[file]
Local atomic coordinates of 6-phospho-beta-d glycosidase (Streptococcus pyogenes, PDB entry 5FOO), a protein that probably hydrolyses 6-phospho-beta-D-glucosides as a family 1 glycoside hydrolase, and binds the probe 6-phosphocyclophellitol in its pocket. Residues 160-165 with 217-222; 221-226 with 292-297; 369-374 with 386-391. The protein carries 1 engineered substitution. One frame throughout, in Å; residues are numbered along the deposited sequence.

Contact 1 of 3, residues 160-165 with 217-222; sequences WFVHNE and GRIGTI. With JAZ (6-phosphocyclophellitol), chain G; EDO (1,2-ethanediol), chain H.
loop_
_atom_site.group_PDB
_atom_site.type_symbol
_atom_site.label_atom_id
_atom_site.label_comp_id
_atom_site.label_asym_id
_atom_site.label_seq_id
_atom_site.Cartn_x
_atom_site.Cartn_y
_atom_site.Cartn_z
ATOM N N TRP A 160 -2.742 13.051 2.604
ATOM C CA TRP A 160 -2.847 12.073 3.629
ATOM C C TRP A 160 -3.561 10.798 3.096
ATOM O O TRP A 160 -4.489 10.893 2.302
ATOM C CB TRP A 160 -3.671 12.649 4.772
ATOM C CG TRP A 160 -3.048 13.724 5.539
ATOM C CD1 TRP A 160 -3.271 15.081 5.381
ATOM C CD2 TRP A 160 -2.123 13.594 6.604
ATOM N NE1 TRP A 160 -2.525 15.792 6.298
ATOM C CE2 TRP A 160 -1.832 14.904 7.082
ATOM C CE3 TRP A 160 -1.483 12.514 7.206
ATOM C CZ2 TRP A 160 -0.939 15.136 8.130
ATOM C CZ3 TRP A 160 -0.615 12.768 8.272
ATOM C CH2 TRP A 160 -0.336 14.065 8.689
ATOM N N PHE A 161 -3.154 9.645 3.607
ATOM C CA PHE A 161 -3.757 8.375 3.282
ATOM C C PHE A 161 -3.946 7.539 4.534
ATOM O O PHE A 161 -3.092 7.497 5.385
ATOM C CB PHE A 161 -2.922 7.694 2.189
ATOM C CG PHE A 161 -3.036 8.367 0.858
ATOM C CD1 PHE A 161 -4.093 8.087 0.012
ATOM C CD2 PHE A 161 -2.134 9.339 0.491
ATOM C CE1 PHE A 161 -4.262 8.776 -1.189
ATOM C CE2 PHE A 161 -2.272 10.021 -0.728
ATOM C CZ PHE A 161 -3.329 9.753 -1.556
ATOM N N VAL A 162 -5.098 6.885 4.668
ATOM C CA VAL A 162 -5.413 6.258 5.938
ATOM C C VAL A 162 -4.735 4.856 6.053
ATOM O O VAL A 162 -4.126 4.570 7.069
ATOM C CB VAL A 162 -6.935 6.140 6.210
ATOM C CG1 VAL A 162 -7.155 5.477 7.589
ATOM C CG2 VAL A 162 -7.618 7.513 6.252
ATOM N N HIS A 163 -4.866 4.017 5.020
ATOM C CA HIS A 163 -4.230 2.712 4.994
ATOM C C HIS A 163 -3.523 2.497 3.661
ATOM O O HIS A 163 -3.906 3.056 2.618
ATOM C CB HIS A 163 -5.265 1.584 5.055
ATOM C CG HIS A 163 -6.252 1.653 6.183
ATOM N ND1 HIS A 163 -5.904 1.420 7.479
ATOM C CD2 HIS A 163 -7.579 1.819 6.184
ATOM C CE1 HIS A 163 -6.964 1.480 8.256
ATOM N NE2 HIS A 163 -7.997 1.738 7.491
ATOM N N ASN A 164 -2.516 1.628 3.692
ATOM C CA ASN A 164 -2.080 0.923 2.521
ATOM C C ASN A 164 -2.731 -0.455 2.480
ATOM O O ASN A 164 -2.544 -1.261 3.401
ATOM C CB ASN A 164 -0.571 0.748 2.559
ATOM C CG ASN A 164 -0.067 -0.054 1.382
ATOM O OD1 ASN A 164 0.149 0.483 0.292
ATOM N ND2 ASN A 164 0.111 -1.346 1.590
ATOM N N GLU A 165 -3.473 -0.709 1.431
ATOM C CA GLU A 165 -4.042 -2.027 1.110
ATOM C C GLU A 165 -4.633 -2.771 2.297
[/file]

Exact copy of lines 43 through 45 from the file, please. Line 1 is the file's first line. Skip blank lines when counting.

ATOM C CG1 VAL A 162 -7.155 5.477 7.589
ATOM C CG2 VAL A 162 -7.618 7.513 6.252
ATOM N N HIS A 163 -4.866 4.017 5.020